The hydrophobization degree of a silica can be ascertained very well by determination of the DBA number (dibutylamine number). The adsorption of dibutylamine is specific for acid groups, i.e., in the case of the silica the amine is only adsorbed by the silanol groups. If a silica is treated with silane with increasing addition of silane a reduction of the hydrophilic portion of the surface is observed and therewith the DBA-number. This is also established by determination of the methanol wettability, however, this method is first usable at a certain hydrophobicity. If there is pursued the change of DBA-number and therewith the dydrophobicity of a silica with increasing addition of silica, it is established that the change of DBA-number is always smaller with increasing silane addition. This means, if it is assumed, a fixed amount of silane covers a fixed surface that the silane yield is always smaller with increasing degree of hydrophobization. This is understandable since the silane concentration in the solution remains constant, the other reactant, however, the hydrophilic part of the silica, always decreases.


The object of the invention is to provide procedures which improve the yield in the last phase of the hydropobization process.

The invention starts from the position of devising a process for the production of a hydrophobic silica or silicate by precipitation of an alkali silicate solution, e.g., aqueous sodium silicate or aqueous potassium silicate with a mineral acid, e.g., sulfuric acid, hydrochloric acid, nitric acid, hydrobromic acid or phosphoric acid, or an aqueous metal salt solution, e.g., aluminum chloride, aluminum sulfate, ammonium chloride or ferric chloride ad treatment with organohalosilanes in which there is added an organohalosilane to the acidic precipitation suspension recovered in known way, preferably at temperatures of about 50 to about 90 C., the precipitated product filtered off, washed and dried and then subjected to a temperature treatment at about 300 to about 400 C.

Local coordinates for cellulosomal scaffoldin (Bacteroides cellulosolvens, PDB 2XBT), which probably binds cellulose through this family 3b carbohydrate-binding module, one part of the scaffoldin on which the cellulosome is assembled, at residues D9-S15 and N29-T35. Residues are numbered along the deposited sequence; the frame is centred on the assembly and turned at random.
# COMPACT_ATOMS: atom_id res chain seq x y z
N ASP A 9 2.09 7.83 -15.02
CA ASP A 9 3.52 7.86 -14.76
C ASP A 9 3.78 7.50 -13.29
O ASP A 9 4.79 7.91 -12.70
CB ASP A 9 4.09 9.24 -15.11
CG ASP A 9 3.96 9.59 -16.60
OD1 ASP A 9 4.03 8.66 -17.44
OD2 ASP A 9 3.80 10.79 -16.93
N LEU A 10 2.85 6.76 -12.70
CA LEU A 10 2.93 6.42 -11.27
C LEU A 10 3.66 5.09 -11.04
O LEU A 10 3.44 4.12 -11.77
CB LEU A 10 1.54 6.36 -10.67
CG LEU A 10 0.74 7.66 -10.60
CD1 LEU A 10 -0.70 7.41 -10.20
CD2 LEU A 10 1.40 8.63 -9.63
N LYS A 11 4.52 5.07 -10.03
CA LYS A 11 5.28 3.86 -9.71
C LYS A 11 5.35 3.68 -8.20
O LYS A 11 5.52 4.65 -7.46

The characteristic feature of the invention is the use as a hydrophobization agent of a prepolycondensed organohalosilane or a mixture of organohalosilanes, especially a prepolycondensed dimethyl dichlorosilane and methyltrichlorosilane.

In place of the dimethyldichlorosilane and methyltrichlorosilane there can be used for example other alkylhalosilanes, e.g., dimethyldibromosilane, methyltribromosilane, diethyldichlorosilane, ethyl trichlorosilane, dipropyldichlorosilane, diisopropyldichlorosilane, propyltrichlorosilane, dibutyldichlorosilane and butyl trichlorosilane to make the prepolymer. The degree of polymerization expressed by the number of silicon atoms in the prepolymer can be for example from 1 to 6. The prepolycondensed silanes form large molecules which at first are only loosely adsorbed but upon drying and tempering cover a large surface area.

Dimethyldichlorosilane and the silane mixture of dimethyldichlorosilane and methyltrichlorosilane (Silane Mixture (I)) were prepolycondensed. This was made possible by addition of the stoichiometrical amounts of water. The reaction products were only examined as hydrophobizing agents. The prepolycondensation reaction can be illustrated by the following model, however, considering the fact that a certain portion of the reactants form byproducts ##STR1##